The Girl Who Shot First, Book One of the Death Fields, is a post-apocalyptic thriller in which people are very quickly infected and become vicious with a side dish of cannibalism.
Yeah, it’s one of those books. There are zombie plague like elements, although the victims are less zombie-like and more “I will dine on your face right now rather than amble in your general direction for the next twenty minutes.”
My human enjoys books like this sometimes, and since she has an ear infection right now, she may have enjoyed the prospect of the slow heat death of the universe–wait, murderous plague–more than is likely socially acceptable.
In case this is a concern to any of you, my human read this while attempting to become a mermaid today. She hasn’t figured out taking long baths won’t actually turn her into a mermaid, and I’m not sure how to break the news to her. Reality is a cruel mistress.
So, back to the book.
One thing that really got my human’s attention, and doesn’t usually work for my human, was the way this book weaved between the past and the present. Rather than a direct, on-going narrative, it tells snips of story, melding everything together into a cohesive whole.
This is often why my human will retry things she may not have liked in one book, as she might enjoy it in the other. Mood matters, too. When my human wants to watch the world burn because her ear has declared civil war against the rest of her head, these sorts of books are right up her alley.
My problem with writing the review of this book is that there are a lot of hints that happen early in the title that count as spoilers, and as I’m being a generous feline today, I don’t feel inclined to spoil the read for you.
Using human-standard starring systems, I’m giving this three of four paws, and the tip of my tail is twitching a bit. It was different in style and tense than my human normally reads to me, but we found the story engaging enough. It’s one of those stories my human expects death, doom, and destruction, so unlike other titles, she refused to become attached to anyone or hold hope for good things. This was probably a good decision. It toed a careful line of being engaging and having interesting enough characters.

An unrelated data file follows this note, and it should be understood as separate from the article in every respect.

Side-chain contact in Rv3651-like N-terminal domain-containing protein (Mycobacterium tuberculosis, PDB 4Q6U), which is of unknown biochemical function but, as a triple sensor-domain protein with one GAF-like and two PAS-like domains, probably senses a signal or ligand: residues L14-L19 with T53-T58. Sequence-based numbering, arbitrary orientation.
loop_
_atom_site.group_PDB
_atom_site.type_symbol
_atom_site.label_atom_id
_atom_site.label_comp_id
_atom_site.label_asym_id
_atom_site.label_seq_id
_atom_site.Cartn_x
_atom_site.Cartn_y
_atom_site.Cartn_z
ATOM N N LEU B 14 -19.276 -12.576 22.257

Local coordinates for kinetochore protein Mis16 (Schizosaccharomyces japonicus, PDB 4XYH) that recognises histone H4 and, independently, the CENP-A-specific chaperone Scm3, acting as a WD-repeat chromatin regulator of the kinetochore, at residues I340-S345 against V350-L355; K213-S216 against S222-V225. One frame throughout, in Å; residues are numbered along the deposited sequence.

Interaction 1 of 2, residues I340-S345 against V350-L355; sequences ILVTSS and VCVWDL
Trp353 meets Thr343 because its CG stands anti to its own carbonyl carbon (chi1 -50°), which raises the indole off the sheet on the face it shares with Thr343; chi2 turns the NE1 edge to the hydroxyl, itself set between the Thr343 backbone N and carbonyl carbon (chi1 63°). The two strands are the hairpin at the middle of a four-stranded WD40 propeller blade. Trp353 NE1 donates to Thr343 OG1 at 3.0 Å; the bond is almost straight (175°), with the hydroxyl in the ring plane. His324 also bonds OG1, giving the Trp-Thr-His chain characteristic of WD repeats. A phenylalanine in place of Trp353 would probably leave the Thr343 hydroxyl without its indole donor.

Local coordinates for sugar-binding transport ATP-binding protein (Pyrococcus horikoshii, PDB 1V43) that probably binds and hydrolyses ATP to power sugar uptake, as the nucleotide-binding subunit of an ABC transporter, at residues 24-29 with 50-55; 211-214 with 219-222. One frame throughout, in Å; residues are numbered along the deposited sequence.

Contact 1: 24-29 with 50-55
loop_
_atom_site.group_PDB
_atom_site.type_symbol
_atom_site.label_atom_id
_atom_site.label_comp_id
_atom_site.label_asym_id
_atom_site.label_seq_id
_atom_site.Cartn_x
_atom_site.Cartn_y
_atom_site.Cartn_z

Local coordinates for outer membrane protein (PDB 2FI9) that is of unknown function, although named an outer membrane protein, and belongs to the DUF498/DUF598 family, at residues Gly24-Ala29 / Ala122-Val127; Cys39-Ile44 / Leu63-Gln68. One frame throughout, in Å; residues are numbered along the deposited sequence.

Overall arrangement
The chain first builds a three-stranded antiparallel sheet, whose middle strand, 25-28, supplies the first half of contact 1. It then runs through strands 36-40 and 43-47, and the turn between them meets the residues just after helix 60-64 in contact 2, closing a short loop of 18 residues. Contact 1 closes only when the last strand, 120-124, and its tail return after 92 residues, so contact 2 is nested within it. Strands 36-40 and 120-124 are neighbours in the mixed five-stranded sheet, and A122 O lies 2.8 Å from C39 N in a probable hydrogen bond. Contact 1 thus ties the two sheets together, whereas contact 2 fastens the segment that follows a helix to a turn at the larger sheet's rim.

My human did find many of the characters difficult to relate to, but considering the type of story, this isn’t necessarily a disadvantage. Your mileage will vary though. As for the writing itself, it did the job without distracting from the story, which is all my human needs (or wants) when her ear is waging civil war with the rest of her head.
Now, if my human could let me go back to sleep rather than whining and making me write reviews at 2:30 AM (human time,) that would be great.
The Sneaky Kitty Critic here. The past few weeks have seen a lot of humans asking my human where a certain next book in the series is, and why it isn’t out yet. So, I thought I’d take a few minutes to discuss it with you!
My human’s books help pay for the household (and my food.) As a result, she has several categories of books she works on.
The in-demand books get the priority. These are books her fans buy reliably. When you purchase a book, she’s paid a royalty for the sale. That money feeds me. In order to keep enough money to feed me and my sister plus pay the rent and the things humans eat so they don’t whine or be hungry, she needs to release in-demand books once every few months at a minimum. It’s a harsh reality most readers don’t want to think about.